Barry

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On 9/16/2018 at 2:52 PM, AltadenaCraig said:

So I've suggested to a few in our Troop Committee that we consider establishing our senior (Stage 3) patrols as Venture Crews.  G2SS allows for higher-caliber and pistol shooting in venturing, as well as activities such as search-&-rescue, etc.  The upcoming registration changes will soon allow ALL venturers - both boys & girls - to continue pursuing Eagle together, so there would be complete commonality of advancement as well.

@Sentinal, what do you think of that idea?  My biggest concern is that true Venturing suggests allowing the crews near autonomy - and while I agree that "Scout Lead" is not a license for Scouters to abdicate - can Scouters at least compel the crews to meet on the same night as the troop, and also mentor them to fulfill their "Stage 3" troop officership while also allowing them as Venture crews to pursue extreme-high-adventure activities?  Clarke Green over at Scoutmastercg.com has mentioned his troop is running along these lines.  Others?

That's in theory how the program is supposed to run. Boy Scouting age 11-14, Venturing 14-age out. As other's have said, if you're going to run your unit(s) that way, you need to go all in. Venturing is about leadership, and the youth really drive that program, even more so than boy scouts. A crew really is a separate unit from the Scout troop. 

What you're really looking for is engaging your older Scouts. @Eagledad talks about better in his posts than I ever can. I wrote out multiple paragraphs, and they were basically saying the same thing Eagledad was, just longer and less concise. This paragraph in particular jumped out to me:

On 9/17/2018 at 10:55 AM, Eagledad said:

The programs turned into camping clubs, and even high adventure gets boring. As I said eariler, what keeps older scouts in the program is the challenge of running the program and growing from the challenge. The best programs are the ones where the scouts go home saying to themselves, "I like myself when I'm with the troop, or crew". That kind of feeling comes from achieving above what you thought was capable.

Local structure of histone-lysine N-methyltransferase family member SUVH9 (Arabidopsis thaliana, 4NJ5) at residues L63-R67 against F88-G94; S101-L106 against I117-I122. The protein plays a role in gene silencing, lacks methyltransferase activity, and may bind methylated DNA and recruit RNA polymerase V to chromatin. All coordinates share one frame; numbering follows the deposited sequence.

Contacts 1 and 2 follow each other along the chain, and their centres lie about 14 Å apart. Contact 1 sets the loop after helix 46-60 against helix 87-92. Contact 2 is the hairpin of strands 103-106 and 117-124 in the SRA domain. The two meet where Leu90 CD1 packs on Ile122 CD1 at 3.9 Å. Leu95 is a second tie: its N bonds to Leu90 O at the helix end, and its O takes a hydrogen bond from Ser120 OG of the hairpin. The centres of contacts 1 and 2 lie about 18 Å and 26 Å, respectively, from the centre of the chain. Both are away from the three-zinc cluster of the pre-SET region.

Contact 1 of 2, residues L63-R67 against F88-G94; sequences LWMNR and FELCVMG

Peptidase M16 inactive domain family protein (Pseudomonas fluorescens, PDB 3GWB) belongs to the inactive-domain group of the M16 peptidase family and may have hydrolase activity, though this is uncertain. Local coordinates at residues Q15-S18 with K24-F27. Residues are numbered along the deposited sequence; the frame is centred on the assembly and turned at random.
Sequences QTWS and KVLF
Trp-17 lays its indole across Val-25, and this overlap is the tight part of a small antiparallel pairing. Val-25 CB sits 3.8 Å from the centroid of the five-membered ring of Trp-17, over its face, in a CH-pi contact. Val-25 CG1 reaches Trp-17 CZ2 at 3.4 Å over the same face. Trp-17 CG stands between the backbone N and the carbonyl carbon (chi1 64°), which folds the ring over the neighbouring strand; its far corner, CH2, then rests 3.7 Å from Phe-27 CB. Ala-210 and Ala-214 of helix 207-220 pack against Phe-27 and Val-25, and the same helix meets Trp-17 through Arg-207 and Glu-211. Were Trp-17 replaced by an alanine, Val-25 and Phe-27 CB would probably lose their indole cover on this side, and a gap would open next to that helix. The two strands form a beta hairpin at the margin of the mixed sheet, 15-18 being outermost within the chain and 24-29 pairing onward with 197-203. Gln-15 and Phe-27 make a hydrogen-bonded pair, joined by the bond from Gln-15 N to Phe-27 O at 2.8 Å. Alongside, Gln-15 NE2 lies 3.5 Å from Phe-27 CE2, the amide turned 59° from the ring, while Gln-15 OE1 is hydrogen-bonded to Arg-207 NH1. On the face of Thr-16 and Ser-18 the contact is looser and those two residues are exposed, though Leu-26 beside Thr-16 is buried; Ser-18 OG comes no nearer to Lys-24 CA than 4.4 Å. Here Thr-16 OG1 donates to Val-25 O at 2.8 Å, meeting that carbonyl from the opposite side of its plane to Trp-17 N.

It's really easy in theory. It's hard in practice. Most Scouters know that it's a program designed to teach Scouts character and leadership, by allowing them to be with their friends, camp in the outdoors, work on service projects, challenge themselves and develop their troop/patrol. So why is this so hard? Well, because it's unnatural. Scouts don't always have the leadership skills or the camping skills and need to be trained and developed. Adults are also often missing those skills, and are supposed to mentor and coach youth to have those skills, some of which they don't have either. In short it comes down to training/coaching (this often is informal rather than formal) the older scouts, listening to them about what they want to achieve for the troop, and giving them the support for them to lead. Part of why older boys flock to Sports and band and ditch scouts is that many scout troops never leave stage 1 or 2. The program becomes about advancing 11-12 year olds, and the older boys aren't allowed to take the lead on the program and challenge their skills and leadership, so they go find something more challenging. 

So we're back to my original question @AltadenaCraig. We have these training curriculum for Scouters, but getting a youth lead, patrol method troop still seems to be alluding us. Where's the gap and how can we fill it? Maybe we're all overthinking things to some extent. It's hard to give advice for other people's troops, because I don't know your Scouts or their parents. 

Happy to give my two cents if you think of something. 

 

 

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17 hours ago, Sentinel947 said:

What you're really looking for is engaging your older Scouts. @Eagledad talks about better in his posts than I ever can. I wrote out multiple paragraphs, and they were basically saying the same thing Eagledad was, just longer and less concise. This paragraph in particular jumped out to me:

On 9/17/2018 at 7:55 AM, Eagledad said:

Three out of five crews fail after the first four years because they didn't have good adults who understand how to build a boy run style program. The programs turned into camping clubs, and even high adventure gets boring. As I said eariler, what keeps older scouts in the program is the challenge of running the program and growing from the challenge. The best programs are the ones where the scouts go home saying to themselves, "I like myself when I'm with the troop, or crew". That kind of feeling comes from achieving above what you thought was capable.

Thanks to all ... I'm really getting a lot out of this thread.

I'm encouraged by my younger patrols - they're exhibiting high enthusiasm for what I'll call "vanilla scouting":  Patrol method in the outdoors.  They're engaged and reasonably attentive at PLC's, they have fun with one another, and the more advanced of my younger scouts exhibit care and concern for the youngest - taking them under their wings and helping them with skills, advancement, etc.  Perfect!